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March 19, 2019

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The Cosmopolitan of Las Vegas:

Review: Brandon Flowers surprises engaging New Order at the Chelsea

New Order at the Chelsea

Edison Graff / Erik Kabik Photo Group /

New Order headlines the Chelsea on Monday, March 21, 2016, at the Cosmopolitan of Las Vegas.

New Order at the Chelsea

New Order headlines the Chelsea on Monday, March 21, 2016, at the Cosmopolitan of Las Vegas. Launch slideshow »

New Order, the iconic synth-pop band from Manchester, England, didn’t shock anyone to the core at its Monday night concert at the Chelsea in the Cosmopolitan of Las Vegas, but it did deliver a solid set of new and old music.

Five video boards suspended above the stage displayed starkly contrasting scenes of strife, poverty, terror, serenity and everyday life as New Order worked its way through a set that included seven songs from its latest album, “Music Complete,” released last fall. Among them: “People on the High Line,” “Tutti Fruitti” and “Plastic.”

And the music, like the video boards above, had its messages. In “Restless,” the first single from “Music Complete,” frontman Bernard Sumner sang about wanting “a nice car (and) a girlfriend as pretty as a star,” but in so doing also lamented the materialism and violence that pervades society.

But it was the band’s well-known standards, along with an assist from one of New Order’s biggest Las Vegas fans, that gained the biggest responses from the audience.

Four songs into the evening, Brandon Flowers of the hometown band The Killers joined New Order onstage (“He’s upstaging us now”) to lend vocals to “Crystal,” a 2001 hit, and “Love Vigilantes,” a 1983 smash. For trivia buffs, The Killers took their name from the fictional band that appears in the video for “Crystal.”

The crowd saved perhaps its loudest response for the popular 1986 hit “Bizarre Love Triangle” (with the well-known refrain that starts, “Every time I see you falling, I get down on my knees and pray …”).

Sumner, no longer the boyish-looking singer seen in the band’s early videos, delivered a more-than-competent performance, though in acknowledging applause from the audience, he might think twice before flashing double peace signs (why in 2016 would a Brit channel Richard Nixon?).

Additionally, he might leave any dancing to his band’s music to the club rats.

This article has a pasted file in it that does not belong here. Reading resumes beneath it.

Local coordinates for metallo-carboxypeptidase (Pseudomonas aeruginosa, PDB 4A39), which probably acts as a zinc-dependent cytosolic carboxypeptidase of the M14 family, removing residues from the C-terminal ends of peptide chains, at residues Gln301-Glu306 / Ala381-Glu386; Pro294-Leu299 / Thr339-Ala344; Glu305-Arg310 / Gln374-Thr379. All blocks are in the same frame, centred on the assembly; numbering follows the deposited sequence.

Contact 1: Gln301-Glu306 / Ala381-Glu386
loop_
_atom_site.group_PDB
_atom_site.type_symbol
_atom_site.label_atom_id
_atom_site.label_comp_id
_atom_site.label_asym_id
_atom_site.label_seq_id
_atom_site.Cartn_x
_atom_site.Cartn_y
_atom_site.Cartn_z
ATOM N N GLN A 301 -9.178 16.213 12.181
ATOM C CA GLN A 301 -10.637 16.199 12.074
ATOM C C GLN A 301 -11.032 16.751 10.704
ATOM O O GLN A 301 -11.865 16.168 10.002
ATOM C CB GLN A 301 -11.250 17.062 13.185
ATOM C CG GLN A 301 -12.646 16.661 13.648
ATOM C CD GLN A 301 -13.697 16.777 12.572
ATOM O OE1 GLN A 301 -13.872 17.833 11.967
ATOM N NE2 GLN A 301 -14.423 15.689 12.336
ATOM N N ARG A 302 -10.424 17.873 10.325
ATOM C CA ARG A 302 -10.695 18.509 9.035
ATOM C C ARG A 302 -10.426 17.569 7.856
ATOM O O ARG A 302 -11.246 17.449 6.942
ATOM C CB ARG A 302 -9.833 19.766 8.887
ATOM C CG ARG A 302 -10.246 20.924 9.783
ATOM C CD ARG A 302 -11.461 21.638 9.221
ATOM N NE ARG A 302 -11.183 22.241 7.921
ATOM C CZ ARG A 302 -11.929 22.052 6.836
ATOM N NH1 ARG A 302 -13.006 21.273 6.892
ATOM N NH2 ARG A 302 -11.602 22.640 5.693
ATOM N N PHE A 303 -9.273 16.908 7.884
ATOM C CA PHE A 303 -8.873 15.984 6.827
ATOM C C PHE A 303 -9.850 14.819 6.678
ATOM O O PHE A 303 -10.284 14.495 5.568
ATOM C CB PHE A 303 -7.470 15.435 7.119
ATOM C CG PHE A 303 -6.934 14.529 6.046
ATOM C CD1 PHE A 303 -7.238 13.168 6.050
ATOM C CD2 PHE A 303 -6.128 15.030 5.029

New Order also features founding member and drummer Stephen Morris; guitarists Gillian Gilbert and Phil Cunningham; and bassist Tom Chapman, who played on the Chelsea stage bathed in hues of white, green, blue, yellow and purple lights that intermittently moved onto the audience.

(One concertgoer watching from the balcony reported that he had to leave mid-concert because of the effects of the beams emanating from the stage to his seat.)

Overall, the concert was engaging and entertaining. On a personal note, though, I can do without the no-seating, open layout presented at Monday’s concert. The constant pushing and shoving from many trying to gain a perceived sightline advantage on the floor before and during the concert was uncalled for and rude.

Not even one song into New Order’s set, and a full-fledged fight broke out among overzealous parties about 20 feet to my left in the middle of the floor. When a third beverage was spilled onto my partner, it was time to call it a night. We’re not like crystal, and we don’t break easily — but we had had enough.

The setlist: “Singularity,” “Ceremony,” “Academic,” “Crystal” (with Brandon Flowers), “Love Vigilantes” (with Flowers), “Restless,” “Your Silent Face,” “Tutti Frutti,” “People on the High Line,” “Bizarre Love Triangle,” “Waiting For the Sirens’ Call,” “Plastic,” “The Perfect Kiss,” “True Faith” and “Temptation.”

Encore: “Love Will Tear Us Apart,” “Blue Monday” and “Superheated” (with Flowers).

John Taylor is the Las Vegas Sun’s copy chief.

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